= 10 kmol/hr
No. of components,
Initial charge composition,
= <0.25,0.25, 0.25,0.25>
= <10.2,4.5, 2.3, 1.0>
B,_4 = 2.5 kmol xB1A = <0.0, 0.0, 0.004,0.996>
Figure 4.20. MultiBD Column - Product Amounts and Compositions
Extensive literature survey shows that only a few considered modelling, simulation and optimal control of such column (Hitch and Rousseau, 1988; Hansen and Jorgensen, 1986). Nad and Spiegel (1987) simulated their experimental packed column using the methods developed for tray columns by estimating the number of trays representative of the packed height. The reasons for overlooking this area are deficiencies remain evident in several key areas such as (a) the inability of current numerical scheme to solve the complicated systems of nonlinear model equations (partial differential and algebraic equations, PDAEs) required for a rigorous treatment of simultaneous mass and heat transfer phenomena, (b) lack of flexibility of most current packed column algorithms as they are typically process dependent with narrow operating regions. In addition, inherent dynamic nature of batch distillation makes PDAEs more complicated.
Wajge et al. (1997) attempted to develop rigorous PDAE model for packed batch distillation with and without chemical reaction and used finite difference and orthogonal collocation techniques to solve such model. The main purpose of the study was to investigate the efficiencies of the numerical methods employed. The authors observed that the collocation techniques are computationally more efficient compared to the finite difference method, however the order of approximating polynomial needs to be carefully chosen to achieve a right balance between accuracy and efficiency. See the original reference for further details.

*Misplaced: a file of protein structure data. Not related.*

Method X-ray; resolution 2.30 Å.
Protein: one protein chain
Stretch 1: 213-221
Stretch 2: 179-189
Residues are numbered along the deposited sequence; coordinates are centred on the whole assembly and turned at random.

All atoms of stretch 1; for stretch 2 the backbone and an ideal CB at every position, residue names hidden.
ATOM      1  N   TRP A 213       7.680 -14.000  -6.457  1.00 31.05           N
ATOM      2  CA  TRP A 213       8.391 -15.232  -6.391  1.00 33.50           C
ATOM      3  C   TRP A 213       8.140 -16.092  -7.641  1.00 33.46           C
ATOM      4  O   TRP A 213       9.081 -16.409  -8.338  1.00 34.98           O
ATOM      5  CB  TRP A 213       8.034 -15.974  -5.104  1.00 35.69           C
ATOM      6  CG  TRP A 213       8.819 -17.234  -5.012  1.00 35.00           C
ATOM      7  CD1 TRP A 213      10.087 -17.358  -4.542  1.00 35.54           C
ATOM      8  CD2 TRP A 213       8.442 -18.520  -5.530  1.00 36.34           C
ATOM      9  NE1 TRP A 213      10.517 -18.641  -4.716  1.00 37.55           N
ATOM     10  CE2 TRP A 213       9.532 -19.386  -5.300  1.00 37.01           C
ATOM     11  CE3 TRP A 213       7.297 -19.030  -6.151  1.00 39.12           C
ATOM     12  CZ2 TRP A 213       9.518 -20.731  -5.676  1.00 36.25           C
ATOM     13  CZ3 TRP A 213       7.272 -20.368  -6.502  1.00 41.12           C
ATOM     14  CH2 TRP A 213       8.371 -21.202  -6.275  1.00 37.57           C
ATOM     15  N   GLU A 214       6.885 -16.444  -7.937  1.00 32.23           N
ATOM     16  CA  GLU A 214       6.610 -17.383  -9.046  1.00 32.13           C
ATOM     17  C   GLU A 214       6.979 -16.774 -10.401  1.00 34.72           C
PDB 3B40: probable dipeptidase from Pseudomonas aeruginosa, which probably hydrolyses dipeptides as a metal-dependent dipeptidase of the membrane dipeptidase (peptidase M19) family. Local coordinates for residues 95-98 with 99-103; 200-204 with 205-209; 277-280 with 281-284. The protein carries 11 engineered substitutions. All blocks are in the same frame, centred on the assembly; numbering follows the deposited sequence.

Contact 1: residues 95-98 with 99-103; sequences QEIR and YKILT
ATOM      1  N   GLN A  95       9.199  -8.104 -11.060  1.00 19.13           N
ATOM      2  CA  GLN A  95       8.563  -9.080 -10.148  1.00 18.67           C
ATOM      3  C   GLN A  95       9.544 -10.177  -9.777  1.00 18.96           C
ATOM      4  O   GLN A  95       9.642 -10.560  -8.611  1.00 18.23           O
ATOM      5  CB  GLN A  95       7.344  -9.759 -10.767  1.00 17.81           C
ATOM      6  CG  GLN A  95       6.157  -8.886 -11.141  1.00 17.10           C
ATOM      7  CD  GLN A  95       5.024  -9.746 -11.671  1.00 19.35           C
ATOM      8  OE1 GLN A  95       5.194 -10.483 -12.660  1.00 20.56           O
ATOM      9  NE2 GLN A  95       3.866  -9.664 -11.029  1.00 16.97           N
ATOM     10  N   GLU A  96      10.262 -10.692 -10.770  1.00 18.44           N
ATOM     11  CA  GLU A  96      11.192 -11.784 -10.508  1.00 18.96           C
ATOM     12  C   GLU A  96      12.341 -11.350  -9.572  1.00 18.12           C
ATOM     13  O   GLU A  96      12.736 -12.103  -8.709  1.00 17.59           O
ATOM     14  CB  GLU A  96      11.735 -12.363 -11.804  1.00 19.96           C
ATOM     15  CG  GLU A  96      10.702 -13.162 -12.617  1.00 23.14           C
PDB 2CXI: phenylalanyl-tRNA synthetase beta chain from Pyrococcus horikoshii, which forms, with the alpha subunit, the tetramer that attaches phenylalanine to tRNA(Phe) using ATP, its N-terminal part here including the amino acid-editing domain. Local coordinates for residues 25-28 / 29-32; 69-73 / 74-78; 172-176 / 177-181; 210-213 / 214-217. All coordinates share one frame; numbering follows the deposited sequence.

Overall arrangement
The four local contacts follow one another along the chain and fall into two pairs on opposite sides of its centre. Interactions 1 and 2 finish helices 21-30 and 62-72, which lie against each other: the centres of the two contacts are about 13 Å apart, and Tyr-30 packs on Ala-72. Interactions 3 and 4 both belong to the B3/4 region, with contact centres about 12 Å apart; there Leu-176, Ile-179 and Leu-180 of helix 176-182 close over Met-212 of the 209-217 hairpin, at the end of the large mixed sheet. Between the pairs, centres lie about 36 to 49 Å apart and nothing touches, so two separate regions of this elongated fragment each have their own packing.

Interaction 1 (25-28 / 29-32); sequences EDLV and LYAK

Unlike continuous distillation, batch distillation is inherently an unsteady state process. Dynamics in continuous distillation are usually in the form of relatively small upsets from steady state operation, whereas in batch distillation individual species can completely disappear from the column, first from the reboiler (in the case of CBD columns) and then from the entire column. Therefore the model describing a batch column is always dynamic in nature and results in a system of Ordinary Differential Equations (ODEs) or a coupled system of Differential and Algebraic Equations (DAEs) (model types III, IV and V).
System of ODEs and DAEs can be classified according to their index (Morison, 1984). The model equations presented in the previous sections mostly constitute a coupled system of DAEs of index one (type III) or two (Type IV and V). Index is simply defined by the maximum number of differentiations required to reduce a DAE system to an ODE system. DAE system of index exceeding unity occurs in many areas of chemical engineering modelling. For example if the assumption of total condensation in the condenser is removed and material and energy balances are written for a fixed condenser volume, the resulting DAEs will be of index two (type IV and V - CVH models). This was shown in detail by Pantelides et al. (1988). Solution of such DAE systems is sometimes difficult. Classification of DAE system according to their index is given in some detail in Morison (1984).
Systems of index zero or one are ODE systems or simple DAE systems, and should cause no problem when integrated by well known existing methods. Integration of higher index DAEs requires special treatment (Gritsis, 1990; Bosley and Edgar, 1994a,b). See the original references for further details.
Depending on the numerical techniques available for integration of the model equations, model reformulation or simplified version of the original model has always been the first step. In the Sixties and Seventies simplified models as sets of ordinary differential equations (ODEs) were developed. Explicit Euler method or explicit Runge-Kutta method (Huckaba and Danly, 1960; Domenech and Enjalbert, 1981; Coward, 1967; Robinson, 1969, 1970; etc) were used to integrate such model equations. The ODE models ignored column holdup and therefore non-stiff integration techniques were suitable for those models.